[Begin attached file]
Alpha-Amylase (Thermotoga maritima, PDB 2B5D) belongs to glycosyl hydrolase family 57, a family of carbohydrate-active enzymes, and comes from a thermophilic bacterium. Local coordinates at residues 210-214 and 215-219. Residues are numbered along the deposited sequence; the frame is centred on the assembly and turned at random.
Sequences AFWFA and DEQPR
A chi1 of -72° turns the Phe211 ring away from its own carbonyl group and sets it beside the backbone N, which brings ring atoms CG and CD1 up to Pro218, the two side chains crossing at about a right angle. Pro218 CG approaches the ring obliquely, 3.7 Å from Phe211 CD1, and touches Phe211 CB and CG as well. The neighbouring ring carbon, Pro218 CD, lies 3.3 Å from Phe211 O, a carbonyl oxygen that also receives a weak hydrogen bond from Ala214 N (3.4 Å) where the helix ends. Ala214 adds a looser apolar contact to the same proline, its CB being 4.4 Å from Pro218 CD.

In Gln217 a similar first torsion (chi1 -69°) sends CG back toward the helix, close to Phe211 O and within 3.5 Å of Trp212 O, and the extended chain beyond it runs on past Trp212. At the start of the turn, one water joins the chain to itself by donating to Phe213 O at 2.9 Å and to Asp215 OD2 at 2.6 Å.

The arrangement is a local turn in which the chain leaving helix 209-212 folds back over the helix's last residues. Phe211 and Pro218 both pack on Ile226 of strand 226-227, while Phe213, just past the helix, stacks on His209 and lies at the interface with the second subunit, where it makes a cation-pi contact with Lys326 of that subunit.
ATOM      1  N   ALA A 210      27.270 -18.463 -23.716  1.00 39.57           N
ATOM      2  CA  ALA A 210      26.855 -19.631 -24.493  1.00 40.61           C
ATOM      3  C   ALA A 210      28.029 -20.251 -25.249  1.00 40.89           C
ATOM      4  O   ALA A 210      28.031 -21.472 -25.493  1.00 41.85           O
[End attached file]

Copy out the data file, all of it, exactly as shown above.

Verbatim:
Alpha-Amylase (Thermotoga maritima, PDB 2B5D) belongs to glycosyl hydrolase family 57, a family of carbohydrate-active enzymes, and comes from a thermophilic bacterium. Local coordinates at residues 210-214 and 215-219. Residues are numbered along the deposited sequence; the frame is centred on the assembly and turned at random.
Sequences AFWFA and DEQPR
A chi1 of -72° turns the Phe211 ring away from its own carbonyl group and sets it beside the backbone N, which brings ring atoms CG and CD1 up to Pro218, the two side chains crossing at about a right angle. Pro218 CG approaches the ring obliquely, 3.7 Å from Phe211 CD1, and touches Phe211 CB and CG as well. The neighbouring ring carbon, Pro218 CD, lies 3.3 Å from Phe211 O, a carbonyl oxygen that also receives a weak hydrogen bond from Ala214 N (3.4 Å) where the helix ends. Ala214 adds a looser apolar contact to the same proline, its CB being 4.4 Å from Pro218 CD.

In Gln217 a similar first torsion (chi1 -69°) sends CG back toward the helix, close to Phe211 O and within 3.5 Å of Trp212 O, and the extended chain beyond it runs on past Trp212. At the start of the turn, one water joins the chain to itself by donating to Phe213 O at 2.9 Å and to Asp215 OD2 at 2.6 Å.

The arrangement is a local turn in which the chain leaving helix 209-212 folds back over the helix's last residues. Phe211 and Pro218 both pack on Ile226 of strand 226-227, while Phe213, just past the helix, stacks on His209 and lies at the interface with the second subunit, where it makes a cation-pi contact with Lys326 of that subunit.
ATOM      1  N   ALA A 210      27.270 -18.463 -23.716  1.00 39.57           N
ATOM      2  CA  ALA A 210      26.855 -19.631 -24.493  1.00 40.61           C
ATOM      3  C   ALA A 210      28.029 -20.251 -25.249  1.00 40.89           C
ATOM      4  O   ALA A 210      28.031 -21.472 -25.493  1.00 41.85           O